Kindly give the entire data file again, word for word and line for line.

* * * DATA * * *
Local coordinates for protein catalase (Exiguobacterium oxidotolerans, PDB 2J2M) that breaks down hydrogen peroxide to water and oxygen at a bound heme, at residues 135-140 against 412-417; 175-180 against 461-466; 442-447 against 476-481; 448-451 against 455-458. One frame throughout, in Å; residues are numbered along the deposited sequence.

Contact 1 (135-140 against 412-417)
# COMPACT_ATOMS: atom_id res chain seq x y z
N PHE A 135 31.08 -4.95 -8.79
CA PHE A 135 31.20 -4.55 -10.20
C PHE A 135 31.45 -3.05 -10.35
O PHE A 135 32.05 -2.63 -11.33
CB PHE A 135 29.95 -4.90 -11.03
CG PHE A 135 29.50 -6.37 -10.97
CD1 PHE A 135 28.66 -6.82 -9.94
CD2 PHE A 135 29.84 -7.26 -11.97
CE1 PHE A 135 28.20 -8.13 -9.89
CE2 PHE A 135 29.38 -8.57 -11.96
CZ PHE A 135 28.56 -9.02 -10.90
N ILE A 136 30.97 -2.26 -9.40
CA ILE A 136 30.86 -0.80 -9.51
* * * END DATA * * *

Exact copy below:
Local coordinates for protein catalase (Exiguobacterium oxidotolerans, PDB 2J2M) that breaks down hydrogen peroxide to water and oxygen at a bound heme, at residues 135-140 against 412-417; 175-180 against 461-466; 442-447 against 476-481; 448-451 against 455-458. One frame throughout, in Å; residues are numbered along the deposited sequence.

Contact 1 (135-140 against 412-417)
# COMPACT_ATOMS: atom_id res chain seq x y z
N PHE A 135 31.08 -4.95 -8.79
CA PHE A 135 31.20 -4.55 -10.20
C PHE A 135 31.45 -3.05 -10.35
O PHE A 135 32.05 -2.63 -11.33
CB PHE A 135 29.95 -4.90 -11.03
CG PHE A 135 29.50 -6.37 -10.97
CD1 PHE A 135 28.66 -6.82 -9.94
CD2 PHE A 135 29.84 -7.26 -11.97
CE1 PHE A 135 28.20 -8.13 -9.89
CE2 PHE A 135 29.38 -8.57 -11.96
CZ PHE A 135 28.56 -9.02 -10.90
N ILE A 136 30.97 -2.26 -9.40
CA ILE A 136 30.86 -0.80 -9.51